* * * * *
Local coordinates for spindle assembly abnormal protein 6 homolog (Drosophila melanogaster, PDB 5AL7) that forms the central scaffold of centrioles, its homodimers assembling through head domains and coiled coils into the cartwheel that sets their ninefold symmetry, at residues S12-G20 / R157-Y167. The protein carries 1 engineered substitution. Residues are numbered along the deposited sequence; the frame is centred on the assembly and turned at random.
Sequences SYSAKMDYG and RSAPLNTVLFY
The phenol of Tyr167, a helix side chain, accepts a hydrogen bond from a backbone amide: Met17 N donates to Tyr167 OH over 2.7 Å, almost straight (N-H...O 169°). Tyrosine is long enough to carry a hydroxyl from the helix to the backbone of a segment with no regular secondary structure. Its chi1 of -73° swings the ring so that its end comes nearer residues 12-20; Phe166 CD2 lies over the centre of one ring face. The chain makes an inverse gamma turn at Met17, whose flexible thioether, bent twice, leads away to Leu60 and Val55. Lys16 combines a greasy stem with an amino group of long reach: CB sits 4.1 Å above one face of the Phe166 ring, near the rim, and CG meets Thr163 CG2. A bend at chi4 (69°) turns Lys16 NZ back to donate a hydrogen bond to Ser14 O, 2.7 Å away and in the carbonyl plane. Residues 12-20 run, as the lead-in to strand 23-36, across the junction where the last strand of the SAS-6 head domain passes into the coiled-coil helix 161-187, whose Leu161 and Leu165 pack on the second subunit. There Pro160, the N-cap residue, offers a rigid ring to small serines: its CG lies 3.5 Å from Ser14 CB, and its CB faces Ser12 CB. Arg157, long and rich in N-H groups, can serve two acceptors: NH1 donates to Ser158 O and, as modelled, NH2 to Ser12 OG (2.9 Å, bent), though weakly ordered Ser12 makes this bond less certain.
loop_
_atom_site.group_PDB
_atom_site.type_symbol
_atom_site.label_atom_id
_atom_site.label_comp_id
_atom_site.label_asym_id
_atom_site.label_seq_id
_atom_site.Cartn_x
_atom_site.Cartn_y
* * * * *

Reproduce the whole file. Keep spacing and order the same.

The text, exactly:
Local coordinates for spindle assembly abnormal protein 6 homolog (Drosophila melanogaster, PDB 5AL7) that forms the central scaffold of centrioles, its homodimers assembling through head domains and coiled coils into the cartwheel that sets their ninefold symmetry, at residues S12-G20 / R157-Y167. The protein carries 1 engineered substitution. Residues are numbered along the deposited sequence; the frame is centred on the assembly and turned at random.
Sequences SYSAKMDYG and RSAPLNTVLFY
The phenol of Tyr167, a helix side chain, accepts a hydrogen bond from a backbone amide: Met17 N donates to Tyr167 OH over 2.7 Å, almost straight (N-H...O 169°). Tyrosine is long enough to carry a hydroxyl from the helix to the backbone of a segment with no regular secondary structure. Its chi1 of -73° swings the ring so that its end comes nearer residues 12-20; Phe166 CD2 lies over the centre of one ring face. The chain makes an inverse gamma turn at Met17, whose flexible thioether, bent twice, leads away to Leu60 and Val55. Lys16 combines a greasy stem with an amino group of long reach: CB sits 4.1 Å above one face of the Phe166 ring, near the rim, and CG meets Thr163 CG2. A bend at chi4 (69°) turns Lys16 NZ back to donate a hydrogen bond to Ser14 O, 2.7 Å away and in the carbonyl plane. Residues 12-20 run, as the lead-in to strand 23-36, across the junction where the last strand of the SAS-6 head domain passes into the coiled-coil helix 161-187, whose Leu161 and Leu165 pack on the second subunit. There Pro160, the N-cap residue, offers a rigid ring to small serines: its CG lies 3.5 Å from Ser14 CB, and its CB faces Ser12 CB. Arg157, long and rich in N-H groups, can serve two acceptors: NH1 donates to Ser158 O and, as modelled, NH2 to Ser12 OG (2.9 Å, bent), though weakly ordered Ser12 makes this bond less certain.
loop_
_atom_site.group_PDB
_atom_site.type_symbol
_atom_site.label_atom_id
_atom_site.label_comp_id
_atom_site.label_asym_id
_atom_site.label_seq_id
_atom_site.Cartn_x
_atom_site.Cartn_y